Netanyahu launches ‘Walk with Israel’

15,000 expected to join the annual, daylong UJA walk in Toronto.

By
May 30, 2010 04:39
4 minute read.
Prime Minister Binyamin Netanyahu

Netanyahu Vicar 311. (photo credit: Ariel Jerozolimski)

 
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TORONTO – Residents of Toronto will get a chance to show their love for Israel on Sunday, when 15,000 people are expected to join the annual, daylong UJA Walk with Israel.

The walk, whose proceeds will go toward projects initiated by the UJA Federation of Greater Toronto to help Ethiopian immigrants in Bat Yam, is going to have an added attraction this year: Prime Minister Binyamin Netanyahu, who will speak to the walkers before they head off on their routes on Sunday morning.

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“The timing is perfect,” said Amir Gissin, Israel’s consul-general in Toronto, speaking about Netanyahu’s visit to Canada.

“Canada is today a very close friend of Israel, with both a friendly government and opposition. We just had the premier of Ontario, Dalton McGuinty, in Israel,” Gissin said.

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Netanyahu, who arrived in Toronto on Friday with his wife, Sara, was expected to meet privately with members of the Jewish community, as well as with selected members of the media during his stay in the city.

“Looking at the list of the editors, broadcasters and writers he’s meeting with, you see quite an impressive list and one that reflects the interest Canada has in Israel,” Gissin said.



Netanyahu, making the first visit by an Israeli prime minister to Canada since 1994, is scheduled to fly to Ottawa after launching the Walk on Sunday, to meet with Canadian Prime Minister Stephen Harper.

On Monday, Netanyahu and cabinet members Finance Minister Yuval Steinitz and Diaspora Affairs Minister Yuli Edelstein will meet with Canadian officials to discuss issues such as the expansion of trade and the joint commercialization of hi-tech capacity in both countries.

Gissin said he expected anti-Israel demonstrations to take place during the walk, but that they would pale compared to the support being shown for Israel by the mainstream Canadian population.

“When you look at the people who protest, you see very clearly that the demonstrators don’t reflect the diversity of the Canadian population,” he said.

Jewish community 'fails to get mainstream support'

Outside his office at the Israeli Consulate, about a dozen protesters were handing out leaflets and waving Palestinian flags in support of the Gaza aid ships that were making their way to Gaza.

“The fact that the Jewish community here can bring 15,000 people out to hear the Israeli prime minister and on the other side, you have maybe several hundred people against Israel, shows that they are failing to get mainstream support from wider segments of Canadian society,” he said.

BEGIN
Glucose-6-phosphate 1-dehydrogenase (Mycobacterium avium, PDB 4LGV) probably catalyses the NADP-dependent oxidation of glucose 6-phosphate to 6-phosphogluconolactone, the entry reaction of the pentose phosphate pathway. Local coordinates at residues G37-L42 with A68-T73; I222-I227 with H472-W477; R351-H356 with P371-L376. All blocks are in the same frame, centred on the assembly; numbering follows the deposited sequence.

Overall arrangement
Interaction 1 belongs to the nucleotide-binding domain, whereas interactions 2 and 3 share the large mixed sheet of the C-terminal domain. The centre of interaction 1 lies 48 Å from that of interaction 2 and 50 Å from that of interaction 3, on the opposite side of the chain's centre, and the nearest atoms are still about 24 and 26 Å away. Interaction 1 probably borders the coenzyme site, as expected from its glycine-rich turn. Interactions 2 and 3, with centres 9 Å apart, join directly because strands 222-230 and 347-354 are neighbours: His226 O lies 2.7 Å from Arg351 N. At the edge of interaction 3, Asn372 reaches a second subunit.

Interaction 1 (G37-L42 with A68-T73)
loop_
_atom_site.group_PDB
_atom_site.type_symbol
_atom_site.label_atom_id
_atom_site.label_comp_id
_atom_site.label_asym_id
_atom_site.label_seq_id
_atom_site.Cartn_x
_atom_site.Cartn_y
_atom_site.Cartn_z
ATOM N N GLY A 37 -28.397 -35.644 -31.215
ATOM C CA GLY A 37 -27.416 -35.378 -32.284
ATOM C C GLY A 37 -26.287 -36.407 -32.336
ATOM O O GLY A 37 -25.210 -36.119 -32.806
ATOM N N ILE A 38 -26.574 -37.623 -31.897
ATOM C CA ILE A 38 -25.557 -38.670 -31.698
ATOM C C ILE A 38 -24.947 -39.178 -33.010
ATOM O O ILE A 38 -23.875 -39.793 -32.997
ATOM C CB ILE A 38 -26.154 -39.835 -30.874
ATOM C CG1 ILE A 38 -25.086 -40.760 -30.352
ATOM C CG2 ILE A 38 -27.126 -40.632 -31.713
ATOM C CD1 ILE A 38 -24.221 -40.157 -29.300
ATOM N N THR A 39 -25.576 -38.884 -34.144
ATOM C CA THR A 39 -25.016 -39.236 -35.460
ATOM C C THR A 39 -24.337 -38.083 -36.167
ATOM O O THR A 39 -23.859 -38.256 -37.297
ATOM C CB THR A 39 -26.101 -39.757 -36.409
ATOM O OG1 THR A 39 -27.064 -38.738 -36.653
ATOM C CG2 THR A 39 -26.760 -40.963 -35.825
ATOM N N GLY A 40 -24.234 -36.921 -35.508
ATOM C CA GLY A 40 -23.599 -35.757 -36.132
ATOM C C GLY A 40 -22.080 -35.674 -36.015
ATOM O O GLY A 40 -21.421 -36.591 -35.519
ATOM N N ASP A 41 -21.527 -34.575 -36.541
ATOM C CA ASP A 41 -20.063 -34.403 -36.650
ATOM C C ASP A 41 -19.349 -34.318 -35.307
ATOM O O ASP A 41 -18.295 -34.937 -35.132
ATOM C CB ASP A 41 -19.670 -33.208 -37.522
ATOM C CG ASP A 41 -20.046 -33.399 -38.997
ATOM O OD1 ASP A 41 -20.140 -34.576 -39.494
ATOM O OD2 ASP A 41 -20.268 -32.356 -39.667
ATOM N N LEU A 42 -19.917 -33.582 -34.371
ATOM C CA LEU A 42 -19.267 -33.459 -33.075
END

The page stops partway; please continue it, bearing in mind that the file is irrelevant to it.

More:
According to Ted Sokolsky, the president of the UJA Federation of Greater Toronto, the participation of Netanyahu has helped to raise the profile of the walk, which the UJA staff has spent months preparing.

“We’ve had to increase security and make some
changes, but the excitement around it really reflects the strong Jewish community in Toronto,” Sokolsky said on Thursday.

“I’m incredibly proud to have the prime minister here,” added Alan Winer, the chairman of the federation, on Friday, a few hours before Netanyahu was due to land in Toronto. “I think it’s really a tremendous matter of pride within the community to have him here.”

It’s a little scary to have a sitting prime minister launch the walk for the first time, admitted Winer, due to possible ramped up protests by anti-Israel activists overjoyed at having such a big target.

“I was a little apprehensive about it, but we had conversations within the community and we said, you know this is the time to stand up for Israel,” Winer said. “This isn’t the time to back away or be afraid. It’s time to say, ‘We’re proud of Israel, with all its challenges and blemishes.’

“People ask me all the time, ‘What can I do to make a difference?’ So I sent out an e-mail saying many people ask what they can do to make a difference; well, Sunday is the time, the walk is the place to show your support.”

While many Torontonians will heed that call, some are less than enthusiastic about the security regulations surrounding Netanyahu’s participation, which has moved the opening of the walk to the indoor CNE Direct Energy arena instead of an open-field stadium, and is forcing participants to arrive far in advance to pass security checks.

“I’m a huge supporter of Israel, and we’ve been going on the walk for years, and love it,” 50-year-old Ken Gruber of Toronto said, “but this year, I may just pass on it. it’s too much hassle.”

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